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Seventeen-year-old Manuela Azul (she goes by Manu) and her mother, Soledad, have been living in Miami illegally for most of Manu’s life. Manu has a strange eye condition, in which her pupils and irises look like stars so she has to wear sunglasses 24/7 to avoid freaking other people out. Though I’m certain if she walked into an optometrist’s convention with eyes like those she’d immediately be the most popular girl in the whole room, but since she and her mom are in the country illegally, that sort of attention would be very, very bad.

Soledad had to flee Argentina because Manu’s father, Fierro, was supposedly high up with some bad people who disapproved with his relationship with Soledad. So much so that they killed him, sending Soledad into hiding. If they knew Soledad was alive, and that Manu even existed, Fierro’s people would kill them both.

And, as if hiding from Fierro’s people were bad enough, Manu and Soledad are on a constant lookout for ICE. If their apartment building is raided by ICE, they could be deported, back to Argentina where they’d be sitting ducks for Fierro’s murderous family and friends. So Manu has lived a sheltered life within a tiny apartment with her mom and their elderly friend Perla.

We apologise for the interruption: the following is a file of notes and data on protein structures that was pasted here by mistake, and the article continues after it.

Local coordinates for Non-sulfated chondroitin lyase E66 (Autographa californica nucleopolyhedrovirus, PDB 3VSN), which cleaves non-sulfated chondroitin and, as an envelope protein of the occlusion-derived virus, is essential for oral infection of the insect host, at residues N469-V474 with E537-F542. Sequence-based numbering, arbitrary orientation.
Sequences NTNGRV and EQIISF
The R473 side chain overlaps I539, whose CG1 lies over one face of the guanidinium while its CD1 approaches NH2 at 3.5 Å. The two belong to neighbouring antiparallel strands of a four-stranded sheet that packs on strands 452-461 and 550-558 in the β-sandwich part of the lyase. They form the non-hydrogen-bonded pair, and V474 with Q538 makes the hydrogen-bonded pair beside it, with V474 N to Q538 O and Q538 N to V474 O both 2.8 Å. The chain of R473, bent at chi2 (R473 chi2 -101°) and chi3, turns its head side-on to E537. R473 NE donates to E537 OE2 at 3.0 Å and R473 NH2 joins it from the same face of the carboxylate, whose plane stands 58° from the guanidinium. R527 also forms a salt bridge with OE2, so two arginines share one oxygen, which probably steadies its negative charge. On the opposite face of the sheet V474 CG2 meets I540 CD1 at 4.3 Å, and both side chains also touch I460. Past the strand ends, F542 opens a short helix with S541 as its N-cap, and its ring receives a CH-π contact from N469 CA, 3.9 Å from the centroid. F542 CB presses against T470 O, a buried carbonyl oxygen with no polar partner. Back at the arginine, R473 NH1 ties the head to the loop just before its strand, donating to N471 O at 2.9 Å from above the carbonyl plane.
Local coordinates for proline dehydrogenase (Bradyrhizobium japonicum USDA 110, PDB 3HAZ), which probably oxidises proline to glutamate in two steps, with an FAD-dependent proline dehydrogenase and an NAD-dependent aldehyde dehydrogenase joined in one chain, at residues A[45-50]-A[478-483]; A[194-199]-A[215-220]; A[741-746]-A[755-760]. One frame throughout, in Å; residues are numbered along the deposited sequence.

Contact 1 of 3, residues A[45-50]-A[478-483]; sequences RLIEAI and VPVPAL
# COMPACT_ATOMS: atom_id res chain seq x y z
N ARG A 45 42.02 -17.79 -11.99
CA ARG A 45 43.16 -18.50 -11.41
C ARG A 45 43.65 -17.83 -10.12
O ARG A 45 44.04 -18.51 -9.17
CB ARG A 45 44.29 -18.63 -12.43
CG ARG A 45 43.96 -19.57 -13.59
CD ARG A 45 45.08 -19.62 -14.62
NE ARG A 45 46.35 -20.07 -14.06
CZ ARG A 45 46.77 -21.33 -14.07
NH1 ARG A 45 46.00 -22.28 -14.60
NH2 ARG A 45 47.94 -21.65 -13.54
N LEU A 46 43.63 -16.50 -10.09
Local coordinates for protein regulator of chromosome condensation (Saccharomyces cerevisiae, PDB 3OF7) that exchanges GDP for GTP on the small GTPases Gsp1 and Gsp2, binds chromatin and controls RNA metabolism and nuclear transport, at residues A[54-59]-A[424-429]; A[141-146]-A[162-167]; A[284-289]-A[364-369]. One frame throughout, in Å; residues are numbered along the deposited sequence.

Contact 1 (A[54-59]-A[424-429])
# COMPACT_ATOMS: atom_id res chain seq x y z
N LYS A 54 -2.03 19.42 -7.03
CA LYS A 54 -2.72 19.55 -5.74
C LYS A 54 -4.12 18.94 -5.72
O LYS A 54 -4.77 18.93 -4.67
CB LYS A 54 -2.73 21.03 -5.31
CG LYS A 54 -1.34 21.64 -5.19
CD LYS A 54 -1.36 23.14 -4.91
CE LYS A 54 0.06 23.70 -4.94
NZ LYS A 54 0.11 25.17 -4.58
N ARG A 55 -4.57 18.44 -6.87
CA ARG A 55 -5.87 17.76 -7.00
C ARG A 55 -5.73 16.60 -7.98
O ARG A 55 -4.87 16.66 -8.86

Manu has spent much of her life dreaming of escape and a life without fear. Currently, her only hope is the knowledge that her mom is doing her best to get them both legal status. Then one day, Manu notices some strange people hanging around her apartment building. Then Perla is attacked and hospitalized. In a panic, Manu rushes off to find her mom...only to find that Soledad has been lying to her for quite some time. Soledad isn’t a maid for some rich lady - she works at an underground Miami clinic. And she never intended to apply for legal status for her and Manu. 

Just as she’s reeling from this revelation, ICE raids the underground clinic. From here, the story takes a weird left-turn. On the run, Manu leaps into the back of a truck, and, after a long ride that sounded way more comfortable than a long ride in the bed of a truck should sound (seriously, there’s no jostling, no being flung about, no wind burn...I get that Florida is pretty flat, but aren’t there potholes? Rocks? Also, isn’t it illegal for someone to ride in the bed of a truck? How did no one else not see her and call the cops?) she ends up deep within the Florida Everglades. After somehow hopping out of the guy’s truck without him noticing that she was ever in there (again, how??? I drive a truck and would absolutely notice if someone were hitching a ride back there. Hey, how come I’m fishtailing significantly less than I usually do? Oh, wait, there’s a human back there) Manu stumbles upon...

A secret school for brujas and werewolves. In the Florida Everglades. And she meets people her age who have eyes just like hers. Suddenly, the puzzle pieces start fitting together - her father must have been a part of this society, not some criminal organization. Manu is half magic. She’s living the ultimate Harry Potter dream! And, somehow, without paying tuition or applying, Manu is allowed to join the school. Finaly, Manu has somewhere that she belongs, and even begins to make friends. She even starts making eyes at a hunky werewolf named Tiago.